“Because our space is open every day from Monday to Friday, we cannot only count on volunteers. All people who work with us are paid, except for those who work at the day care centre for the elderly”, explains Carina.


As FPCCC is a non-profit entity, part of the funds it receives to stay open comes from its members. Elderly people pay a reduced fee of forty dollars per year to access the centre every day and eat breakfast and lunch for free. This part is very important for the two women who have worked over the years to keep the day care centre free for the elderly.


Carina Paradela (left) and Aurianne Fazendeiro (right)

“We didn’t want the price to be an impediment to coming to the centre. We have always believed in giving our best to the community. We started charging for our other services (and we have reasonable prices when compared to what you see in the community) to cover the costs and maintain a free service for the elderly. It’s our way of giving back to the community”, explains Aurianne.


In addition to quotas, the organization also receives some government support, it is a recipient of Second Harvest, a program that saves food products from supermarkets and brings them to the center to be used in the centre's kitchen, and it voluntarily offers its services in a bingo hall . “This volunteering is part of the OLG Charitable Gaming program. We go there to represent our center, we welcome people and clean the machines. And in return, we receive a part of the gaming house’s profits”, details Carina.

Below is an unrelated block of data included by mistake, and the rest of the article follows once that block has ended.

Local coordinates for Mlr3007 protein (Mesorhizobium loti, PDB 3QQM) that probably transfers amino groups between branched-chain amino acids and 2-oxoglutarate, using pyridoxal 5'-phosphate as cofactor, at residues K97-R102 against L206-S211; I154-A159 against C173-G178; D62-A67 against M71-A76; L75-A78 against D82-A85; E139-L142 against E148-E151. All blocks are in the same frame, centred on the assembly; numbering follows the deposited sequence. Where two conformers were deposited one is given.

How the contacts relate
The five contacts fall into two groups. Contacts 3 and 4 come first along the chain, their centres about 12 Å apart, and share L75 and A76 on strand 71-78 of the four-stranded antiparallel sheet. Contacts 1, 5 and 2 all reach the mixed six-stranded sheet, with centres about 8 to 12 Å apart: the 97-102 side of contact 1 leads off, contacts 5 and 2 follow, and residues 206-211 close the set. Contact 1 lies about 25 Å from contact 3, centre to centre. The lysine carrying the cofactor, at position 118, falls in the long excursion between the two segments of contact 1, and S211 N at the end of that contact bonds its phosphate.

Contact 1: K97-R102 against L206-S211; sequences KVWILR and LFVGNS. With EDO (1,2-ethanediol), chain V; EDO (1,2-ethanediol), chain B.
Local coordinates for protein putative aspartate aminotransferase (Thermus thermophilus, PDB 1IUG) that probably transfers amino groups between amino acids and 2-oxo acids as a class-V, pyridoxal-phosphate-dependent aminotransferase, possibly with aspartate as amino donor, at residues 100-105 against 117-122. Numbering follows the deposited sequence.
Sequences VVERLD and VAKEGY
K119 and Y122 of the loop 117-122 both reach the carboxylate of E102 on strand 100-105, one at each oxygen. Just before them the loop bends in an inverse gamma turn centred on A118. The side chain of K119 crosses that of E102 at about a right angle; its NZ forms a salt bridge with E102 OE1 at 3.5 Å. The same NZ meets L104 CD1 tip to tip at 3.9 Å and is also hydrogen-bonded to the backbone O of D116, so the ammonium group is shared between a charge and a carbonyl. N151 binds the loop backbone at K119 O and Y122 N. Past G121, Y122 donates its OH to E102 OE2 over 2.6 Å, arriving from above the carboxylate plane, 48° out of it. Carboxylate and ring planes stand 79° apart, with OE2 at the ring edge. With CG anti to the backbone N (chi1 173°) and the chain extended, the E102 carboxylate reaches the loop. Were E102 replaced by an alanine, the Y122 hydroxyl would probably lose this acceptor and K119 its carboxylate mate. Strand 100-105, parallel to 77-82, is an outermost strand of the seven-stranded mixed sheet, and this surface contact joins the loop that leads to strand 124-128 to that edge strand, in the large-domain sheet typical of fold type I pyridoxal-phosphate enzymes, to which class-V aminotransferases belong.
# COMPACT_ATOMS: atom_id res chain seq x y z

According to the two women, without this program, they would not be able to pay the FPCCC's monthly rent and expenses. A conclusion they reached when in 2017 they took over the management of the Portuguese centre.


“When I joined the board as vice-president, we went through a lot. We had some very difficult years where I experienced things very intensely. I first got involved with the organization through their daycare service. For me it was important that my first daughter went to daycare here. I remember being extremely active in getting her here because there were few vacancies. For me, there was something very fascinating about children interacting with the elderly. The centre is the type of place that, in one way or another, like a wave wraps you up and you can no longer (or want) to leave”, says Aurianne, her eyes shining.


“When we were on the board, our goal was to reduce the workload because we were volunteering on the board and at the same time we were spending sixty hours a week on day-to-day administrative issues. And so we wanted to get to a place where we would have enough funds to have a volunteer board that had a very clear role that was clearly divided from the paid employees who took care of day-to-day work,” she adds.